Purpose: Magnetic resonance imaging of lungs is inherently challenging, but it has become more common with the use of UTE sequences and their relative insensitivity to motion. Spiral UTE sequences have been touted recently as having greater k-space sampling efficiencies than radial UTE, but few are designed for the shorter T2* of the lung. In this study, FLORET (Fermat looped, orthogonally encoded trajectories), a recently developed spiral 3D-UTE sequence designed for the short T2* species, was implemented in human lungs for the first time and the images were compared with traditional radial UTE images. Methods: The FLORET sequence was implemented with parameters optimized for lung imaging on healthy and diseased (cystic fibrosis) subjects. On healthy subjects, radial UTE images (3D-radial and 2D-radial with phase encoding) were acquired for comparison to FLORET. Various metrics including SNR, vasculature contrast, diaphragm sharpness, and parenchymal density ratios were acquired and compared among the separate UTE sequences. Results: The FLORET sequence performed similarly to traditional radial UTE methods with a much shorter total scan time for fully sampled images (FLORET: 1 minute 55 seconds, 3D-radial: 3 minutes 25 seconds, 2D-radial with phase encoding: 7 minutes 22 seconds). Additionally, the FLORET image obtained on the cystic fibrosis subject resulted in the observation of cystic fibrosis lung pathology similar or superior to that of the other UTE-MRI techniques. Conclusion: The FLORET sequence allows for faster acquisition of high diagnostic-quality lung images and its short T2* components without sacrificing SNR, image quality, or tissue/disease quantification.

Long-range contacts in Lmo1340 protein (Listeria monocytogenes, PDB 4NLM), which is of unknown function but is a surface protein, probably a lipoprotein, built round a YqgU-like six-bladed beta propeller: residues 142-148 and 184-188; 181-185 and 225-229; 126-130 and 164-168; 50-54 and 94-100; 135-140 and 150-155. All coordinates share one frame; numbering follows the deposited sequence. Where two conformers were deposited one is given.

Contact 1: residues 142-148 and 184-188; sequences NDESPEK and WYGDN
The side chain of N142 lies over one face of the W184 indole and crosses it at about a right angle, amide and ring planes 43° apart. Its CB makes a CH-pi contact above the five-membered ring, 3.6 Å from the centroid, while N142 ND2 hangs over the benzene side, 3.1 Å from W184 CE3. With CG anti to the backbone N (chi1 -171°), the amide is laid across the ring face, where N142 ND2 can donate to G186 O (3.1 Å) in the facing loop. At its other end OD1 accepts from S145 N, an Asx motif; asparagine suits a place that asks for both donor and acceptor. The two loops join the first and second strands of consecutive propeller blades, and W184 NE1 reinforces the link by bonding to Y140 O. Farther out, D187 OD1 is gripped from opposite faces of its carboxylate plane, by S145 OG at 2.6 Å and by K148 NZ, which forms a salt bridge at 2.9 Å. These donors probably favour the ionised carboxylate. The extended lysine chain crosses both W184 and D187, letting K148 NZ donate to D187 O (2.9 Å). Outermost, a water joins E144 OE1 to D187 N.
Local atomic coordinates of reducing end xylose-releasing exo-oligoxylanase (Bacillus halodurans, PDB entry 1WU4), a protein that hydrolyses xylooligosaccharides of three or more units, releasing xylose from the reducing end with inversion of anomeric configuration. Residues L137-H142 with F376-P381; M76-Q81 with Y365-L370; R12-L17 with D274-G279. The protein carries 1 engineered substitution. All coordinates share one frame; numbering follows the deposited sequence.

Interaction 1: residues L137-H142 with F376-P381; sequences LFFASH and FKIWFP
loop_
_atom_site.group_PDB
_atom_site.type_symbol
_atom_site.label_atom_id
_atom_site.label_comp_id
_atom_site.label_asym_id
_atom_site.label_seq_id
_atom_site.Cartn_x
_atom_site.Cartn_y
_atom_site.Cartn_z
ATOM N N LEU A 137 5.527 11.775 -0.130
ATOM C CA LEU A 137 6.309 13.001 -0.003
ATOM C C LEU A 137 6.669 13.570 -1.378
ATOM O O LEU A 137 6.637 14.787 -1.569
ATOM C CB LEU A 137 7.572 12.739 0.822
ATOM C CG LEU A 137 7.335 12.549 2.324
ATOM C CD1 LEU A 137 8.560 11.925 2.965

- cystic fibrosis
ASJC Scopus subject areas
- Radiology Nuclear Medicine and imaging